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Summary Chapter 50

Quilp confronts his tearful wife, at first wrathful and then amused. Mrs. Quilp apologizes for thinking he is dead. He doubts her sincerity. She is glad to see him alive. She laments on his cruelty for going away for so long without notifying her. Quilp says he’ll be as cruel as he pleases, and he is going away again. Seeing how eager she was to live the life of a widow, he has decided to go off and live as a bachelor. He’ll spy on her and drop in when she least expects it.

He orders her to pack his things. He takes a fire poker and raps on Mrs. Jiniwin’s door, causing the woman to fear that he plans on killing her. Mrs. Quilp enters the room and asks her assistance in packing Quilp’s things.

Quilp and Tom go down to the counting house. He orders Tom to wake him at eight in the morning. At the appointed time, Tom rouses him. Quilp orders him to make a fire and breakfast. Quilp enjoys his new life. It is a good place to get away from spies and eavesdroppers. He enjoys reflecting on the constant agitation his wife and mother-in-law will be in. He buys a hammock.

He then goes across the wharf to visit Dick Swiveller. He asks how the job is going. Dick says that while he admires Sally Brass, he finds the law too confining. He has been thinking of leaving the position. Quilp asks where he’ll go, and Dick doesn’t really have an idea. His discontent seems more to be due to the fact that Sophia Wackles has married Mr. Cheggs. Her sisters brought a piece of the wedding cake to him, joyfully giggling as they left it. Dick blames Fred and Mr. Quilp for parting him with the love of his life for this mad scheme of theirs.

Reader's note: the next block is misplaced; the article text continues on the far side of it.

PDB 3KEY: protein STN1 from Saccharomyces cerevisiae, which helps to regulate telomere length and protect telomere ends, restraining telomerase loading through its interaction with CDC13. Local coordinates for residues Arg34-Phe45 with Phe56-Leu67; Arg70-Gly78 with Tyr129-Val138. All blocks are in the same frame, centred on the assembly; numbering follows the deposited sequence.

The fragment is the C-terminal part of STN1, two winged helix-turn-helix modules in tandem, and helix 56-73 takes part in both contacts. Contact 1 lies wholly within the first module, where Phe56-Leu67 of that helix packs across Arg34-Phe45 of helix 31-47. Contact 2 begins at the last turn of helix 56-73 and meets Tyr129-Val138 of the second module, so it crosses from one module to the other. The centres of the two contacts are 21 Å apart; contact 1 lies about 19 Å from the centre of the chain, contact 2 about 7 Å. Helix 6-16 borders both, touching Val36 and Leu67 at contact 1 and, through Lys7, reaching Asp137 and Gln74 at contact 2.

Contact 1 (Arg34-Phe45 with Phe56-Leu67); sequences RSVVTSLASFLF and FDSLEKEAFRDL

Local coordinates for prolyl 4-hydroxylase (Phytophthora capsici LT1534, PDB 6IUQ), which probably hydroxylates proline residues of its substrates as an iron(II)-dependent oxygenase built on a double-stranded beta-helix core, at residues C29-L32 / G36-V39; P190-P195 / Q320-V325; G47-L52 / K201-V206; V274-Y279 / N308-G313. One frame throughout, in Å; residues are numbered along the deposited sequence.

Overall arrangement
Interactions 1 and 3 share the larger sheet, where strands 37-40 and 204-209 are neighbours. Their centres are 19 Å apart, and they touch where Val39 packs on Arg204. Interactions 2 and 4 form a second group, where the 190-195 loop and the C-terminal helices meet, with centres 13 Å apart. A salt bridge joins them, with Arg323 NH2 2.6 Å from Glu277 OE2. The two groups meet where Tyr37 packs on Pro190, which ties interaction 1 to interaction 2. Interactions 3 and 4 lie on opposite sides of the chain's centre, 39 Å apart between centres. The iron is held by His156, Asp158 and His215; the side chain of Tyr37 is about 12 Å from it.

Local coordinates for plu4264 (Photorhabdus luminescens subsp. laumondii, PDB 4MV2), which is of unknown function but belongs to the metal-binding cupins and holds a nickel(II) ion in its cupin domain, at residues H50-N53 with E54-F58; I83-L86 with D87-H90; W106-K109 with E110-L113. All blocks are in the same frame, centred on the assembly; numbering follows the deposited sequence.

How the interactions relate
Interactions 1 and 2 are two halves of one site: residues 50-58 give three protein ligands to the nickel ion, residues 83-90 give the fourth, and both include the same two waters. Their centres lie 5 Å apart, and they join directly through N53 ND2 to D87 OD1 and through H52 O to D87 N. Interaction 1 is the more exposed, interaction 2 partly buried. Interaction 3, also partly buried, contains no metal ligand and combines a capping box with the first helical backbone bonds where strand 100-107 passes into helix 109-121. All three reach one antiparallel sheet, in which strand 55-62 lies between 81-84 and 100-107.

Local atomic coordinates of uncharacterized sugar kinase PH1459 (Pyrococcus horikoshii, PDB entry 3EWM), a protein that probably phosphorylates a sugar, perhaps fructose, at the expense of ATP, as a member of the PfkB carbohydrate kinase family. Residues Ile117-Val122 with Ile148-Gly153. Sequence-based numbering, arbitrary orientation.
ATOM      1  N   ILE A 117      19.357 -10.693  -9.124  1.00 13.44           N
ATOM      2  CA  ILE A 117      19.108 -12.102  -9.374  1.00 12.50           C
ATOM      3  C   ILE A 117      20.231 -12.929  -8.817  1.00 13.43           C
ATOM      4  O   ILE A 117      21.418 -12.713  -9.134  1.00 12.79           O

Quilp is secretly delighted, but he soothes Dick by ordering wine. He asks for the whereabouts of Fred Trent. Dick says that Fred has taken a post in a locomotive gaming house. Quilp proposes introducing Fred to Bevis Marks. Dick claims he already has introduced them at Fred’s insistence. They had thought the man would receive Fred well. Instead, Mr. Marks insulted him, blamed him partially for the downfall of his grandfather and sister, and turned Fred out of his apartment.

Quilp takes his leave, determined that Dick should not leave his post. He is a very useful spy, keeping Quilp posted on news about Sampson Brass and Bevis Marks. Dick is even more useful because he does not realize he is giving Quilp important information. All Quilp has to do in return is treat Dick occasionally.

Quilp returns to the counting house. The next morning, he wakes up to find Mrs. Quilp sobbing next to his hammock. She begs him to come home. She only believed him dead because her anxiety had led her to that conclusion. He tells her that he’ll come home when he pleases and leave when he pleases. Her orders her to get out of his sight. She pleads with him. He says if she comes to the counting house again, he’ll lay unpleasant traps for her that will cause her bodily harm. She begs for his forgiveness, but he refuses to grant it. She finally flees when he looks like he is going to come after her. He laughs and goes back to sleep.

Charles Dickens